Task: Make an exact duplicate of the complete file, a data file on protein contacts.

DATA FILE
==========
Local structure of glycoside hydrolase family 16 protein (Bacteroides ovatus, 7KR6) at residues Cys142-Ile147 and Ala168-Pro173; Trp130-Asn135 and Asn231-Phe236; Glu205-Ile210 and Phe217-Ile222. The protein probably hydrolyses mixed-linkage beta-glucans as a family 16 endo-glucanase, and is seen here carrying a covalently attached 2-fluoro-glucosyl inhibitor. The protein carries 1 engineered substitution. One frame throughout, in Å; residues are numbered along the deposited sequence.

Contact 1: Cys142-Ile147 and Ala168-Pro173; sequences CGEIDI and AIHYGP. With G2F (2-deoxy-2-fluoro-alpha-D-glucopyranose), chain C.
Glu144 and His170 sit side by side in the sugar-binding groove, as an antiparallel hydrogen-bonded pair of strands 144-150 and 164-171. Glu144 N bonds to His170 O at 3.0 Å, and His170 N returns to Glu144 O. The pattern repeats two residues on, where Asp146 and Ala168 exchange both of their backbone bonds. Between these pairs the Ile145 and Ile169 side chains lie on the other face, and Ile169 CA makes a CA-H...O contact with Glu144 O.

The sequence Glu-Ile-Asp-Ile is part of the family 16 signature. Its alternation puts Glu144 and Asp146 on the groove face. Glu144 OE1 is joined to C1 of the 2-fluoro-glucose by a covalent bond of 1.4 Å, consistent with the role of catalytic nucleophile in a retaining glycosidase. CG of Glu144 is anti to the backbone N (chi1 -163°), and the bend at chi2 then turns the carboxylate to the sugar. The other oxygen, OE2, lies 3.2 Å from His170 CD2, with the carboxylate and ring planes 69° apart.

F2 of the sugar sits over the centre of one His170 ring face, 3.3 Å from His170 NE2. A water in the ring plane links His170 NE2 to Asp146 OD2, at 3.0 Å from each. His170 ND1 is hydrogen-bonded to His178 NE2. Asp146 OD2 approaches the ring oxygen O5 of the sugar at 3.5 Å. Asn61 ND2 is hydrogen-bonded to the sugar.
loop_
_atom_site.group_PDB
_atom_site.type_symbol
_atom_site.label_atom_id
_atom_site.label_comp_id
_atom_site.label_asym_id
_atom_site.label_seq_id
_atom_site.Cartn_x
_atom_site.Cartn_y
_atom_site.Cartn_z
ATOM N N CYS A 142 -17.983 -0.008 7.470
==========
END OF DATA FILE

Local structure of glycoside hydrolase family 16 protein (Bacteroides ovatus, 7KR6) at residues Cys142-Ile147 and Ala168-Pro173; Trp130-Asn135 and Asn231-Phe236; Glu205-Ile210 and Phe217-Ile222. The protein probably hydrolyses mixed-linkage beta-glucans as a family 16 endo-glucanase, and is seen here carrying a covalently attached 2-fluoro-glucosyl inhibitor. The protein carries 1 engineered substitution. One frame throughout, in Å; residues are numbered along the deposited sequence.

Contact 1: Cys142-Ile147 and Ala168-Pro173; sequences CGEIDI and AIHYGP. With G2F (2-deoxy-2-fluoro-alpha-D-glucopyranose), chain C.
Glu144 and His170 sit side by side in the sugar-binding groove, as an antiparallel hydrogen-bonded pair of strands 144-150 and 164-171. Glu144 N bonds to His170 O at 3.0 Å, and His170 N returns to Glu144 O. The pattern repeats two residues on, where Asp146 and Ala168 exchange both of their backbone bonds. Between these pairs the Ile145 and Ile169 side chains lie on the other face, and Ile169 CA makes a CA-H...O contact with Glu144 O.

The sequence Glu-Ile-Asp-Ile is part of the family 16 signature. Its alternation puts Glu144 and Asp146 on the groove face. Glu144 OE1 is joined to C1 of the 2-fluoro-glucose by a covalent bond of 1.4 Å, consistent with the role of catalytic nucleophile in a retaining glycosidase. CG of Glu144 is anti to the backbone N (chi1 -163°), and the bend at chi2 then turns the carboxylate to the sugar. The other oxygen, OE2, lies 3.2 Å from His170 CD2, with the carboxylate and ring planes 69° apart.

F2 of the sugar sits over the centre of one His170 ring face, 3.3 Å from His170 NE2. A water in the ring plane links His170 NE2 to Asp146 OD2, at 3.0 Å from each. His170 ND1 is hydrogen-bonded to His178 NE2. Asp146 OD2 approaches the ring oxygen O5 of the sugar at 3.5 Å. Asn61 ND2 is hydrogen-bonded to the sugar.
loop_
_atom_site.group_PDB
_atom_site.type_symbol
_atom_site.label_atom_id
_atom_site.label_comp_id
_atom_site.label_asym_id
_atom_site.label_seq_id
_atom_site.Cartn_x
_atom_site.Cartn_y
_atom_site.Cartn_z
ATOM N N CYS A 142 -17.983 -0.008 7.470